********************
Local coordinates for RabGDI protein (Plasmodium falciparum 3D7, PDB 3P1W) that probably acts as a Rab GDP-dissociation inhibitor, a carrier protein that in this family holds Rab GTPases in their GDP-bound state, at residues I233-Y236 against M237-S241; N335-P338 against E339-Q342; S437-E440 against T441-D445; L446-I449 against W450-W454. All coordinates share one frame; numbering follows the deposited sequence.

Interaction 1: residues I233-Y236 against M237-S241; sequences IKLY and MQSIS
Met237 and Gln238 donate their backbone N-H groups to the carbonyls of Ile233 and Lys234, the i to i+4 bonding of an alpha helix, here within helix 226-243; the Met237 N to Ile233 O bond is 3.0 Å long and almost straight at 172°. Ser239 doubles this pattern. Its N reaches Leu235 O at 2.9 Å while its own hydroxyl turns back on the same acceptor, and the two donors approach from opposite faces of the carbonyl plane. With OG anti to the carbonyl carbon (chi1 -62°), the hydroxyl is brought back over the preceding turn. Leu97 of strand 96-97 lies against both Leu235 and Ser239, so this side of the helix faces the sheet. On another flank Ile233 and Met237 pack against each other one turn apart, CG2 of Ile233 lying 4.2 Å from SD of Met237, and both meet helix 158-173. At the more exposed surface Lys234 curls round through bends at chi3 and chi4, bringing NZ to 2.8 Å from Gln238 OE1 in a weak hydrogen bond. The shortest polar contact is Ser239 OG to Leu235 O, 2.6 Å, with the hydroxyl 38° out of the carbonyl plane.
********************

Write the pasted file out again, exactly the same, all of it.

Local coordinates for RabGDI protein (Plasmodium falciparum 3D7, PDB 3P1W) that probably acts as a Rab GDP-dissociation inhibitor, a carrier protein that in this family holds Rab GTPases in their GDP-bound state, at residues I233-Y236 against M237-S241; N335-P338 against E339-Q342; S437-E440 against T441-D445; L446-I449 against W450-W454. All coordinates share one frame; numbering follows the deposited sequence.

Interaction 1: residues I233-Y236 against M237-S241; sequences IKLY and MQSIS
Met237 and Gln238 donate their backbone N-H groups to the carbonyls of Ile233 and Lys234, the i to i+4 bonding of an alpha helix, here within helix 226-243; the Met237 N to Ile233 O bond is 3.0 Å long and almost straight at 172°. Ser239 doubles this pattern. Its N reaches Leu235 O at 2.9 Å while its own hydroxyl turns back on the same acceptor, and the two donors approach from opposite faces of the carbonyl plane. With OG anti to the carbonyl carbon (chi1 -62°), the hydroxyl is brought back over the preceding turn. Leu97 of strand 96-97 lies against both Leu235 and Ser239, so this side of the helix faces the sheet. On another flank Ile233 and Met237 pack against each other one turn apart, CG2 of Ile233 lying 4.2 Å from SD of Met237, and both meet helix 158-173. At the more exposed surface Lys234 curls round through bends at chi3 and chi4, bringing NZ to 2.8 Å from Gln238 OE1 in a weak hydrogen bond. The shortest polar contact is Ser239 OG to Leu235 O, 2.6 Å, with the hydroxyl 38° out of the carbonyl plane.